As featured in DisruptiveViews
We are spending an inordinate amount of time lately reporting and examining the very real threats from cyber attacks.
Our focus has been primarily on what happens when core networks, application and cloud servers, as well as online personal information which is accessed and disrupted by hackers and professional cyber thieves.
But a far greater cyber threat exists, one that we may be taking for granted yet could be of far greater consequence than any other single attack – and it would affect not one but many of the systems we have come to rely on.
I refer to the power utilities – from generation to distribution – that provide the most basic component of all – electricity. Do we take it for granted? You’re damn right we do, and we may come to rue the day when the ‘bad guys’ get really interested.
The United States is taking notice with a Department of Energy announcement that it will invest more than $34 million into two projects underscoring the vital role that strong cybersecurity technologies and practices play in creating a modern power grid that is reliable, resilient, and secure.
An article on cybersecurity for the grid in the October issue of The Electricity Journal by Carol Hawk and Akhlesh Kaushiva profiles four Smart Grid Investment Grant recipients that are advancing state of the art of power grid security by designing cybersecurity into the foundation of the smart grid. The article also discusses how the Department and the energy sector are partnering to keep the smart grid reliable and secure.
The risk of a serious cyber attack on civil nuclear infrastructure (primary producers of electrical power) in the UK is also growing as facilities become ever more reliant on digital systems and make increasing use of commercial ‘off-the-shelf’ software, according to a new Chatham House report.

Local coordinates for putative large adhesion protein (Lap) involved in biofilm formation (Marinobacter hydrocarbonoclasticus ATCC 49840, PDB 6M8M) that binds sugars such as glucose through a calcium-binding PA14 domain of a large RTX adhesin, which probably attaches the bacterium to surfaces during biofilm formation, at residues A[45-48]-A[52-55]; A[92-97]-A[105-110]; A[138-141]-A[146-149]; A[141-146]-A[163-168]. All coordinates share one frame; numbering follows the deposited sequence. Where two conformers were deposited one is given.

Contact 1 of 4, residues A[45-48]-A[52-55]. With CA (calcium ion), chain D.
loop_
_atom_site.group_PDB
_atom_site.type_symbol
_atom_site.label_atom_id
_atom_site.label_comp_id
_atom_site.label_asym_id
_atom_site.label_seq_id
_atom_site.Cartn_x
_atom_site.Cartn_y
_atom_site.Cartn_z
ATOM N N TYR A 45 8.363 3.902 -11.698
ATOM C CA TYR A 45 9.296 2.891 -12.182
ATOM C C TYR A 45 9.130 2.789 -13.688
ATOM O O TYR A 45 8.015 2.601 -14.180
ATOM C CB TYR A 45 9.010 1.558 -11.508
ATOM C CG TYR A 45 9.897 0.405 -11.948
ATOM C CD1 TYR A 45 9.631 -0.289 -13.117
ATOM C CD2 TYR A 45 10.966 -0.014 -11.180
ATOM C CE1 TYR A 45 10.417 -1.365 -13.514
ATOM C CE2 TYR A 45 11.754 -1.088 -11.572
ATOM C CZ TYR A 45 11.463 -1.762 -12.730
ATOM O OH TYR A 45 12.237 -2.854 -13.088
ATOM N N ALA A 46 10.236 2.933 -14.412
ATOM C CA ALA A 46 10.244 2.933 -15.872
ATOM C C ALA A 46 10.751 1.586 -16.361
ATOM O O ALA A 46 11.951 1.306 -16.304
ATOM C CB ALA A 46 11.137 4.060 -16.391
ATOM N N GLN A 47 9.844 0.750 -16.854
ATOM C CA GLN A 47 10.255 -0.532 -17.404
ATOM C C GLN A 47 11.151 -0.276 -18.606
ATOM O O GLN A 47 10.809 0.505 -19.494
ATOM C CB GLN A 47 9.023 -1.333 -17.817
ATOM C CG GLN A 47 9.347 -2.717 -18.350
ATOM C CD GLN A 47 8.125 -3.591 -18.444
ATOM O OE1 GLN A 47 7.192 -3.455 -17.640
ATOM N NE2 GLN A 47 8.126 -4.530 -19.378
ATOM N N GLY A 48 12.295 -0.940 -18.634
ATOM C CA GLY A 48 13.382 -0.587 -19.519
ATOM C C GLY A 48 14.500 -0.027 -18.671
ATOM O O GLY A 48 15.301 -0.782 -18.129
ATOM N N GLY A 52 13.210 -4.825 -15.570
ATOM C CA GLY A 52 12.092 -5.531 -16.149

The report finds that the trend to digitization, when combined with a lack of executive-level awareness of the risks involved, means that nuclear plant personnel may not realize the full extent of their cyber vulnerability and are thus inadequately prepared to deal with potential attacks.
Some of the specific findings of the report are rather frightening:
- The conventional belief that all nuclear facilities are ‘air gapped’ (isolated from the public internet) is a myth. The commercial benefits of internet connectivity mean that a number of nuclear facilities now have VPN connections installed, which facility operators are sometimes unaware of.
- Search engines can readily identify critical infrastructure components with such connections.
- Even where facilities are air gapped, this safeguard can be breached with nothing more than a flash drive.
- Supply chain vulnerabilities mean that equipment used at a nuclear facility risks compromise at any stage.
A USA Today report in March this year noted that about once every four days, part of the nation’s power grid — a system whose failure could leave millions in the dark — is struck by a cyber or physical attack.
The associated article went on to state that “some experts and officials fear the rash of smaller-scale incidents may point to broader security problems, raising questions about what can be done to safeguard the electrical grid from an attack that could leave millions without power for days or weeks, with potentially devastating consequences.”
Can you imagine the repercussions of being without power, internet and phone service for days on end? And if it happened in the middle of winter the potential number if casualties that could result?
Would it be fair to say that our concerns over cyber attacks on networks and online services are dwarfed by the much bigger ramifications of cyber attacks that bring down our power grids? Maybe it’s time to get our priorities right!